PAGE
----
Imaging tests are used for both diagnosis and staging. If your medical history and physical exam suggest a possible diagnosis of HL, your physician may order an imaging test to be performed. Imaging tests can include an X-ray of the chest, a CT scan of the chest, pelvis, and abdomen, a magnetic resonance imaging (MRI) scan, a positron emission tomography (PET) scan, or a fluorodeoxyglucose PET (FDG-PET) scan of the entire body with a radioactive tracer.

The purpose of these imaging tests is to look for:

  • The location and distribution of swollen lymph nodes 
  • Tumor masses outside the lymph nodes in the lung, bone, or other body tissues
  • To see if the disease has possibly affected other organs such as the lungs or liver

Diagnosing HL usually involves taking a biopsy of the lymph node(s). If the biopsy confirms that you have the disease, your physician performs additional tests in order to stage the lymphoma. The purpose of the biopsy is to confirm the diagnosis and identify your HL subtype in order to create a treatment plan.

After your doctor takes a biopsy of your lymph node(s), your sample will be sent to a hematopathologist (a specialist who studies blood cell diseases), and your cells will be examined under a microscope to look for biological signs of HL. If the cells are characteristic of HL, the hematopathologist is able to confirm your diagnosis and identify your HL subtype. The hematopathologist may use a lab test called immunophenotyping to identify Reed-Sternberg and Hodgkin cells that distinguish HL from other types of lymphoma and other types of noncancerous conditions.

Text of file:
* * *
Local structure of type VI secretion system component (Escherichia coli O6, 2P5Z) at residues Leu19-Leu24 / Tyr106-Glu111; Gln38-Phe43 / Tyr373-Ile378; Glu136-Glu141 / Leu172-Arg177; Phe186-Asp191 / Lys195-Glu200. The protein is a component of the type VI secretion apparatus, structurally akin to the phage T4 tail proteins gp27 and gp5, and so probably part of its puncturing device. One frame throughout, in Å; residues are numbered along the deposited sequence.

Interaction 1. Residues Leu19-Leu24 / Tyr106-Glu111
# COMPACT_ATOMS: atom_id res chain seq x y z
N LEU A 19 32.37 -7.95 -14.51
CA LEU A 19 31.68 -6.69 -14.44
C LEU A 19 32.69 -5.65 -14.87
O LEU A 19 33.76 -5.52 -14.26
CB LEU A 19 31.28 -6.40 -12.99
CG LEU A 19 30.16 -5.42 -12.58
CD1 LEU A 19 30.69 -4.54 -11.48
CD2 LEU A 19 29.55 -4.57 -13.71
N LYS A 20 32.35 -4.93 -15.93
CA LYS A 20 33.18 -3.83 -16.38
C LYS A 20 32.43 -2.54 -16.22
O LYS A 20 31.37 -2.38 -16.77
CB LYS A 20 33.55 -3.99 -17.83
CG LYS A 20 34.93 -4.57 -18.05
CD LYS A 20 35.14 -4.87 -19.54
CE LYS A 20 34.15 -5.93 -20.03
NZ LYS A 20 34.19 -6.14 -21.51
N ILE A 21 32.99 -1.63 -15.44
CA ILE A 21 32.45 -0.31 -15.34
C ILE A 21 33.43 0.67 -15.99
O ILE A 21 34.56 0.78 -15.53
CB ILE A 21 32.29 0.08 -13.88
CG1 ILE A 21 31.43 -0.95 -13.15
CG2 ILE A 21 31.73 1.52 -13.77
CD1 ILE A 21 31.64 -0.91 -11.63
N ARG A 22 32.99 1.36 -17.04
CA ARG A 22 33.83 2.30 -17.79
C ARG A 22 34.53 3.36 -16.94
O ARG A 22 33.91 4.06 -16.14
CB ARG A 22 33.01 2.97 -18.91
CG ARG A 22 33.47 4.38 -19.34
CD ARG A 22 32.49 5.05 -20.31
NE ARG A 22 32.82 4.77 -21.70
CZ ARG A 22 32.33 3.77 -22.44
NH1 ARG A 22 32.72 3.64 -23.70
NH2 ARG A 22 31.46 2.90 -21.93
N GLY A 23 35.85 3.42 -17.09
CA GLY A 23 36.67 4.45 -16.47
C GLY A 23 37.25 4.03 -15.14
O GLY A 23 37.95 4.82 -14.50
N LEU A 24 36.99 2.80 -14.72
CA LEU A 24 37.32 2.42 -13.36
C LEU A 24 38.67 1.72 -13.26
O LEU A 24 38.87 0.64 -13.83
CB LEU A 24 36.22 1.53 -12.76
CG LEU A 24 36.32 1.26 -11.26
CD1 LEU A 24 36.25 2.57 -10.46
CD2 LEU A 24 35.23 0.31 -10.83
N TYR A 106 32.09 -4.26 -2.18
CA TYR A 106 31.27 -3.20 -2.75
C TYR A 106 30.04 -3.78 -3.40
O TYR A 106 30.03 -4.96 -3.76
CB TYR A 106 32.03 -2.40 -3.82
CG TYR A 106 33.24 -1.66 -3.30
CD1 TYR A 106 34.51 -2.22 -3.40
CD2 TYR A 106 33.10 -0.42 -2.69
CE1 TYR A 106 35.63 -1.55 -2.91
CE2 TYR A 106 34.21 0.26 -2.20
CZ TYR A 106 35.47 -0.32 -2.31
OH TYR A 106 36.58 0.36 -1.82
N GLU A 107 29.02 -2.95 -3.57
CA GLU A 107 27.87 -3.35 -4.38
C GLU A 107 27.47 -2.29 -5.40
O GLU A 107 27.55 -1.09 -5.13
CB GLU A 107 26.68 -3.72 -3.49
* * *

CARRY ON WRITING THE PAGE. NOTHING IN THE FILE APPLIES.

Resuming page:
Since HL can be a difficult disease to diagnose, you might want to get a second medical opinion from an experienced hematopathologist before you start a proposed treatment. HL can sometimes be confused with some types of Non-Hodgkin Lymphoma. The right treatment depends on having the right diagnosis.

Once your hematologist oncologist confirms a HL diagnosis, he or she orders more tests in order to stage your disease. Staging identifies how much disease is present and where it is located in your body.

Staging tests include blood tests, bone marrow tests, and imaging tests.

After your blood is drawn, it will be sent to a lab for a complete blood count (CBC) and additional blood work. Your blood is measured for:

  • Levels of red blood cells, white blood cells and platelets
  • Blood-protein levels
  • Uric acid levels
  • Erythrocyte sedimentation rate (the speed that red cells settle at the bottom of a test tube - an increased rate can indicate cancer)
  • Liver function

Your physician might decide to conduct a bone marrow examination to see whether the disease has spread. You may not need this test if your disease is at an early stage and/or if some symptoms are not present.

Bone marrow testing involves two steps performed simultaneously in a physician's office or hospital. The first step is a bone marrow aspiration (performed to remove a liquid marrow sample) and the second step is a bone marrow biopsy (performed to remove a small portion of bone filled with marrow).

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